The Montreal Canadiens have many decisions to make during the 2017 offseason. With the National Hockey League’s upcoming expansion draft for new franchise Vegas Golden Knights, it makes general manager Marc Bergevin’s job that much tougher.
In less than a month, he and the rest of Habs management will have to decide who they will protect for the expansion process. The forwards, barring a curveball, should be set. Max Pacioretty, Brendan Gallagher, Alex Galchenyuk, Andrew Shaw, Phillip Danault, Paul Byron and Charles Hudon look to be the seven players to protect up front. If Alexander Radulov signs, it will most likely be after the draft to avoid having to protect him, and Artturi Lehkonen is exempt due to a lack of NHL experience.
When it comes to the defense corps, however, it’s a bit of a different story. If the Canadiens choose to protect seven forwards, three defensemen and a goalie, it makes for a tough call on the back end. I presume that Shea Weber and Jeff Petry are locks to be protected. That leaves only one spot for Jordie Benn, Alexei Emelin, and Nathan Beaulieu.
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I don’t think Emelin is in consideration for that last spot based on age, play and cap hit, so I think it comes down to Benn or Beaulieu. Do the Habs cut loose the newly-acquired Benn? Or are the Canadiens ready to wash their hands of the young Beaulieu? Let’s discuss.
2016-17 Season in Review
In short, Beaulieu’s season was complicated. At the beginning of the year, he was paired with newcomer and superstar Weber on the Canadiens’ number-one pairing. He was expected to grow into the offensive, puck-moving defenseman role that P.K. Subban left behind.
Let’s just say that never happened. Whether it was fair or not to expect that from the young defender is debatable, but the fact is, he failed to live up to the organization’s expectations. Throughout the season he bounced around the six defensive positions and ended the season as a healthy scratch in Game 6 of the Canadiens’ playoff series against the New York Rangers.
Despite all of that, the 2016-17 season wasn’t all bad for Beaulieu. He posted 28 points in 74 games, which was an improvement from 2015-16 where he had 19 points in 64 games. Another thing to consider is he’s only 24 years old. Usually, young defensemen would be given a longer leash but with this year’s expansion draft, the Habs will have to make a premature decision on his future.
Another thing that doesn’t help Beaulieu’s future prospects with the team is the signing of KHL defenseman Jakub Jerabek. Jerabek plays a similar game to Beaulieu and will be a much cheaper option for the Canadiens.
Jordie Benn vs. Nathan Beaulieu
We could compare these two players in many ways. You could look at it from an analytical perspective, the eye test, offensive statistics and more. I’d expect Bergevin and company to go through all of that before making a decision.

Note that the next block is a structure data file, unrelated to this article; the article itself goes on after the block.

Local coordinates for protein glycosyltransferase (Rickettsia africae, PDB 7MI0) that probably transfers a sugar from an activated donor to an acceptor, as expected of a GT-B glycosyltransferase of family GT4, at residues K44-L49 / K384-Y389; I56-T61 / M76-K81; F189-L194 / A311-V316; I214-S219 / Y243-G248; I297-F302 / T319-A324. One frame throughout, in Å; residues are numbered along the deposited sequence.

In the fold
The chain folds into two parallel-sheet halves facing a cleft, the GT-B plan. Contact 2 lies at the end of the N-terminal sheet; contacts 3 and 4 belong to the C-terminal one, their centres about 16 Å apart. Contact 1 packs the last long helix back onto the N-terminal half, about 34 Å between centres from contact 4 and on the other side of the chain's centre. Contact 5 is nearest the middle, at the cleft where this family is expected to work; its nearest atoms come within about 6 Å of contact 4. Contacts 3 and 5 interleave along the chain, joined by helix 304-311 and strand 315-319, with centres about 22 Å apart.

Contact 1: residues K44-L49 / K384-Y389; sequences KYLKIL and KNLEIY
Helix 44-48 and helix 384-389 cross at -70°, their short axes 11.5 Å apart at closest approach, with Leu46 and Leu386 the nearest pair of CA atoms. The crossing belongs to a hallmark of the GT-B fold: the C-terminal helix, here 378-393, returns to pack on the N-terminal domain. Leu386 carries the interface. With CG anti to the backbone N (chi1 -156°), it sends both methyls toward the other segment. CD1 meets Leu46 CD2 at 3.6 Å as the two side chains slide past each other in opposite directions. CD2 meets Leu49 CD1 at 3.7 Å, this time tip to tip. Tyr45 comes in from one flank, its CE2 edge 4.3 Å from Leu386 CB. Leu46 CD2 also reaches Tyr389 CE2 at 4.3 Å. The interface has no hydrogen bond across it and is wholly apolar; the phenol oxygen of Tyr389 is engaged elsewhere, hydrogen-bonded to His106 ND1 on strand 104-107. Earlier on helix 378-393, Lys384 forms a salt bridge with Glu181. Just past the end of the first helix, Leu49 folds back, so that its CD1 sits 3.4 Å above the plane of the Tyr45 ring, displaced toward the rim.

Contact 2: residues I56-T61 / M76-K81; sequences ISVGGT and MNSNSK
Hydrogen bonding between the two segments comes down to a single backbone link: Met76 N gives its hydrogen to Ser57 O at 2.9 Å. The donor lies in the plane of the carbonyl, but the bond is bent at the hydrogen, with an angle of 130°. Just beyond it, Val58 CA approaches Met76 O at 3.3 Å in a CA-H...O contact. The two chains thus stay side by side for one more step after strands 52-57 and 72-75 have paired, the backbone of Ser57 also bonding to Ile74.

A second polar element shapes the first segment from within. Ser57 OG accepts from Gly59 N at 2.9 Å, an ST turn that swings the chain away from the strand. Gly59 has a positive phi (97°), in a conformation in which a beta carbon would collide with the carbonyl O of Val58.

Unfortunately, we don’t have the time to go through that so let’s just look at it for what it is. We went through Beaulieu’s situation and now we need to assess Benn’s. Firstly, no one expected his trade to the Canadiens or knew what to expect when he came to Montreal. Let’s just say the Canadiens were pleasantly surprised.
Benn was a force and jumped right into coach Claude Julien’s good books. He was relied on heavily as the season went on and into the playoffs. Another plus for Benn is his contract. He’s under team control for another two seasons at a cap hit of only $1.1 million. This is considered another knock against Beaulieu, as the young defenseman is an RFA (restricted free agent) and is in line for a raise.
So if you compare the two side-by-side, especially when you add in Benn’s four goals from this season (a tie with Beaulieu), it’s hard to make an argument to keep the youngster over the proven veteran.
My Best Guess
If I were sitting in the general manager’s chair come expansion time, I would go with Weber, Petry and Benn. That means I would trade Beaulieu before the draft to avoid losing him for free to the Golden Knights.
I see both sides to the argument. Beaulieu is young and could develop into something more than he is today; that’s entirely possible. The other side is he just may never be the top-four defenseman the Canadiens need him to be.
With the win-now situation, the Habs are in, I’m going to go with the established, proven defenseman in Benn. The Canadiens aren’t in a position to gamble, and Benn gives them a safety net. It’ll be tough separating with Beaulieu but it’s the best move for the Habs going forward, in my opinion.
Since my last name isn’t Bergevin, I don’t make the decisions, so it’s anyone’s guess how this will actually shake out.